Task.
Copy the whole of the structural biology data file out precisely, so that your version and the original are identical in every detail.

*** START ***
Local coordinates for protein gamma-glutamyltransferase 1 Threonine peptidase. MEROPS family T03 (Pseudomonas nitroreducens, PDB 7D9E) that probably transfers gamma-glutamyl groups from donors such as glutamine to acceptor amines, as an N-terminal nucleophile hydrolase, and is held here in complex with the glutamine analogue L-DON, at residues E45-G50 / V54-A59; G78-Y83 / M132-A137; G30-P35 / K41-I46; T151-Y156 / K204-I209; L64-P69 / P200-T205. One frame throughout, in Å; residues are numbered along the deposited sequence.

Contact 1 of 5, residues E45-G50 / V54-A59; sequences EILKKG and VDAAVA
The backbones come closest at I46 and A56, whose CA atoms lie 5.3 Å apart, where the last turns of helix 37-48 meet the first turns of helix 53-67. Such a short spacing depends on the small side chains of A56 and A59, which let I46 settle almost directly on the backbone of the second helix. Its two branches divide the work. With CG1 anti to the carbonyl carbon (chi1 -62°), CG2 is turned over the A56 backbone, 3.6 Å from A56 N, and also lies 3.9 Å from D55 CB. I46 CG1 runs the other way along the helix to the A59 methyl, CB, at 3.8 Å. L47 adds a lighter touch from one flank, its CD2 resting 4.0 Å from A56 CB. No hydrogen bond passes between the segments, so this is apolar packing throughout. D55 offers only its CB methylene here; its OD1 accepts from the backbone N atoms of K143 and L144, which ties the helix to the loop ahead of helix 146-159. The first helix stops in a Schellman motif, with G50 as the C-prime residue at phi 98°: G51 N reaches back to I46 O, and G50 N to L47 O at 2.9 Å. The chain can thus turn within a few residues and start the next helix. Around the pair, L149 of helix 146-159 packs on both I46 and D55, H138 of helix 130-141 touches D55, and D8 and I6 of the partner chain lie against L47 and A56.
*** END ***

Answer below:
Local coordinates for protein gamma-glutamyltransferase 1 Threonine peptidase. MEROPS family T03 (Pseudomonas nitroreducens, PDB 7D9E) that probably transfers gamma-glutamyl groups from donors such as glutamine to acceptor amines, as an N-terminal nucleophile hydrolase, and is held here in complex with the glutamine analogue L-DON, at residues E45-G50 / V54-A59; G78-Y83 / M132-A137; G30-P35 / K41-I46; T151-Y156 / K204-I209; L64-P69 / P200-T205. One frame throughout, in Å; residues are numbered along the deposited sequence.

Contact 1 of 5, residues E45-G50 / V54-A59; sequences EILKKG and VDAAVA
The backbones come closest at I46 and A56, whose CA atoms lie 5.3 Å apart, where the last turns of helix 37-48 meet the first turns of helix 53-67. Such a short spacing depends on the small side chains of A56 and A59, which let I46 settle almost directly on the backbone of the second helix. Its two branches divide the work. With CG1 anti to the carbonyl carbon (chi1 -62°), CG2 is turned over the A56 backbone, 3.6 Å from A56 N, and also lies 3.9 Å from D55 CB. I46 CG1 runs the other way along the helix to the A59 methyl, CB, at 3.8 Å. L47 adds a lighter touch from one flank, its CD2 resting 4.0 Å from A56 CB. No hydrogen bond passes between the segments, so this is apolar packing throughout. D55 offers only its CB methylene here; its OD1 accepts from the backbone N atoms of K143 and L144, which ties the helix to the loop ahead of helix 146-159. The first helix stops in a Schellman motif, with G50 as the C-prime residue at phi 98°: G51 N reaches back to I46 O, and G50 N to L47 O at 2.9 Å. The chain can thus turn within a few residues and start the next helix. Around the pair, L149 of helix 146-159 packs on both I46 and D55, H138 of helix 130-141 touches D55, and D8 and I6 of the partner chain lie against L47 and A56.